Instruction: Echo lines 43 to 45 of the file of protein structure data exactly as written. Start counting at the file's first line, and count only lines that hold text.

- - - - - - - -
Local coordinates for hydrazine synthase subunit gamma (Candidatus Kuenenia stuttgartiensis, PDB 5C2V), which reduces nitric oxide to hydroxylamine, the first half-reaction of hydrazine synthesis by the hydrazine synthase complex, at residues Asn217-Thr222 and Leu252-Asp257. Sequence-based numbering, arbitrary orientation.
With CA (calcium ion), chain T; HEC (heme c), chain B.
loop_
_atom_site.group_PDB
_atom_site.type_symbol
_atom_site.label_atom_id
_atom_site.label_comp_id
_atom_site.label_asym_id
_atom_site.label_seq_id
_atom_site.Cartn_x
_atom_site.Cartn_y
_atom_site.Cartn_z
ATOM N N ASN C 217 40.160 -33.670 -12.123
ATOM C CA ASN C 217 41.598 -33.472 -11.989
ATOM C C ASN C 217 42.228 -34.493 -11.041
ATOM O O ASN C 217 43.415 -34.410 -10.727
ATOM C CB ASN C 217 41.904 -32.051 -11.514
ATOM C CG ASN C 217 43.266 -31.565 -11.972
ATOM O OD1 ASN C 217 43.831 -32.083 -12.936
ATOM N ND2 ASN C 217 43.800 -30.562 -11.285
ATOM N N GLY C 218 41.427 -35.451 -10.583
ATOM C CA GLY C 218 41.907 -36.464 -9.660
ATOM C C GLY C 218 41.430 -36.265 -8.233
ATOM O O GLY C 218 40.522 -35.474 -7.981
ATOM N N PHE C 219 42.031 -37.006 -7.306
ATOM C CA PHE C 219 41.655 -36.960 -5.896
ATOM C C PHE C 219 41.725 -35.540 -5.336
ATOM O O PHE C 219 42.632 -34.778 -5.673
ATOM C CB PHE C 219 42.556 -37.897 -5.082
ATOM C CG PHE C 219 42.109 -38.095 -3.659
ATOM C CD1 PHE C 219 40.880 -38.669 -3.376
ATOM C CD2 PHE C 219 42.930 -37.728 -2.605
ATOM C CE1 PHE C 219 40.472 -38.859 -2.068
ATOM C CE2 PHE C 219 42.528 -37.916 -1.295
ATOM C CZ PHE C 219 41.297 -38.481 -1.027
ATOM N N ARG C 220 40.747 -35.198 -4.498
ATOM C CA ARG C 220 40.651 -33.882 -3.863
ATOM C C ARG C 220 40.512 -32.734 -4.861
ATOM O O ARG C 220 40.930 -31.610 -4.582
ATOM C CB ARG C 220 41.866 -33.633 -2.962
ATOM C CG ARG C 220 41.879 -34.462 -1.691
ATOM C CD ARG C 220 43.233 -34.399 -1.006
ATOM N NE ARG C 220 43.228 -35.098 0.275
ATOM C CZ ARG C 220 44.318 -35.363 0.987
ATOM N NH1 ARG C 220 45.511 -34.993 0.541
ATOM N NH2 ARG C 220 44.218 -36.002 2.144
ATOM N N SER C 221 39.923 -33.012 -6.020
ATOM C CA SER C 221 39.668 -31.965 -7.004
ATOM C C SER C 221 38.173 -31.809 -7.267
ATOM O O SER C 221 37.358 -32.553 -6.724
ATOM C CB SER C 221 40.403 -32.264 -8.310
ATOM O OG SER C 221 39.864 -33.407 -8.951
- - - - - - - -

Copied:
ATOM N NE ARG C 220 43.228 -35.098 0.275
ATOM C CZ ARG C 220 44.318 -35.363 0.987
ATOM N NH1 ARG C 220 45.511 -34.993 0.541